Ōwakudani, One of Hakone’s Most Popular Sights
Close-up View of Volcanic Activity
Hakone in Kanagawa Prefecture is a popular day-trip destination from Tokyo offering scenic spots like pristine Lake Ashi and the rolling fields of Sengokuhara and magnificent views of Mount Fuji on clear days. The area also boasts historic sites like Hakone Shrine and the Hakone sekisho, once an important checkpoint on the old Tōkaidō highway, along with numerous museums and other sightseeing spots. Accommodations range from traditional hot spring inns to glitzy, modern resort hotels. One of Hakone’s best-known draws is Ōwakudani, a rugged valley riddled with volcanic vents belching pungent clouds of steam.
Hakone’s vast caldera, measuring 11 kilometers in circumference, formed 80,000 to 130,000 years ago. Ōwakudani appeared during a volatile period some 3,000 years ago that also created Mount Kanmurigatake, the lava dome towering above the valley, Lake Ashi, and Sengokuhara. In the past, the rocky, desolate terrain of Ōwakudani, with it vents spewing sulfuric gases and reddish-brown earth, was thought to resemble the underworld and referred to by names like jigokudani, or “hell valley.” The spot was given the more pleasant-sounding Ōwakudani, meaning “great boiling valley,” on the occasion of a visit by Emperor Meiji in 1873 in the belief that it would be inappropriate to use the word “hell” to refer to a place visited by the monarch.
Hakone is a live volcano, a fact that visitors may tend to forget as they explore the diverse landforms created by long-ago eruptions and soak in the area’s many hot springs. However, visitors can get a feel of the mountain violent energies at Ōwakudani, where plumes of superheated steam remind sightseers that an active volcano lurks beneath their feet.
The Valley Floor: A Grand Panorama
Hakone is an easy drive from metropolitan Tokyo. Parking is available near Ōwakudani Station on the Hakone Ropeway, which sets 1,000 meters above sea level. Many people are satisfied with taking in the valley scenery from an observation point near the parking area, but a ride on the ropeway is one of the best ways to enjoy the remarkable landscape. There is a fee to park at Ōwakudani, but the parking areas at Sōunzan Station and Tōgendai Station, the eastern and western ends of the ropeway, are free.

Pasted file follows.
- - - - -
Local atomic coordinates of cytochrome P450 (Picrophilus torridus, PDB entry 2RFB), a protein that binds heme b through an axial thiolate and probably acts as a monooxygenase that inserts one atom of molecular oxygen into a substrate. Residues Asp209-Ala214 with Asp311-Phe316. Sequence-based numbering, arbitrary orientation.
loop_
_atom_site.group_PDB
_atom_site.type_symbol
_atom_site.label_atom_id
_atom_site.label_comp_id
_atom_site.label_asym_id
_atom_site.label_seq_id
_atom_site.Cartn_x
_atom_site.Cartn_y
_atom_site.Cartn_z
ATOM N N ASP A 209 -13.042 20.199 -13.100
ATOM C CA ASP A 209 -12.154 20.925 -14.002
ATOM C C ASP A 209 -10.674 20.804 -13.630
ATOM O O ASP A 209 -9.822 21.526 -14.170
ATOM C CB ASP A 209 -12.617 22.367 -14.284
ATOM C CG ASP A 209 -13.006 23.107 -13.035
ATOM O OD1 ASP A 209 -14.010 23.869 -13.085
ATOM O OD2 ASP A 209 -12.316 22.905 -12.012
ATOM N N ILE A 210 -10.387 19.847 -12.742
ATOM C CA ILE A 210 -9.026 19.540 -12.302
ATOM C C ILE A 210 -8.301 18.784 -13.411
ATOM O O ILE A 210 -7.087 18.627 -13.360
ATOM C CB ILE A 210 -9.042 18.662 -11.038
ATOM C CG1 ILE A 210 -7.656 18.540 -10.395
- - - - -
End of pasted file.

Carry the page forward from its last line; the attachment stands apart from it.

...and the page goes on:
The section of the ropeway between Ōwakudani and Sōunzan Stations passes over Ōwakusawa at a height of 130 meters, giving a bird’s eye view of the steam rising from the valley floor. The vapors contain volcanic gases that turn the barren earth a yellowish hue.
A Special Treat
Ōwakudani Station and the observation deck next to the parking area offer sweeping views of the valley. There is also a nature walkway that gives visitors a close-up view of the steam vents as well as a hiking path across the top of Ōwakusawa to Mount Kamiyama, although both are currently closed.
A 15-minute walk from the entrance to the nature walkway is Tamago-chaya, a shop that produces the area’s famed kurotamago, eggs blackened from being boiled in the caustic waters of the valley. Workers at Tamago-chaya make kurotamago, which purportedly extend the life of anyone eating them, by boiling normal eggs for an hour in an adjacent pond and then steaming them for an additional 15 minutes. The iron in the water seeps into the shells and reacts with hydrogen sulfide to create iron oxide, giving the kurotamago their characteristic black sheen. The freshly cooked eggs are transported down the mountain by ropeway to sell at Ōwakudani Station and nearby souvenir stands.
Yanase Masayuki, sales manager for Oku-Hakone Kankō, which operates the souvenir shop Ōwakudani Kurotamago-kan, says that the yolks of the blackened eggs have been shown to contain 20% more umami than ordinary hard-boiled eggs, a difference he claims visitors who eat kurotamago will certainly be able to taste. The reliance on thermal spring water removes concerns about electricity or fuel costs, allowing the eggs to be boiled for a longer time than is usual, enhancing their flavor.
Prime Tourist Attraction
Hakone is one of 50 volcanoes throughout the country that the Japan Meteorological Agency continually monitors. In the past, small-scale eruptions have caused authorities to close access to Ōwakudani. A Level 2 warning, barring people from approaching the area, was issued most recently in May 2019 and forced the Hakone Ropeway to close down temporarily. The JMA returned the warning to Level 1 in November 2019, but the nature walkway to the volcanic vents and parts of the hiking path remain closed.
Tourism has been further affected by the coronavirus pandemic, and Yanase says that visitors are only starting to return. He attributes this in large part to the Hakone Tozan Railway resuming full operations in late July following suspension due to typhoon damage in October 2019. However, he notes that the number of sightseers is still only about half of what the area typically receives.
Yanase says that Ōwakudani, which is just a two-hour drive from Tokyo, offers a valuable opportunity to observe volcanic activity up close. He explains that the wide-open spaces make it easy for visitors to observe social distancing while enjoying the natural surrounding and views of distant Mount Fuji—not to mention a kurotamago or two.
(Originally published in Japanese. Reporting, text, and photos by Nippon.com.)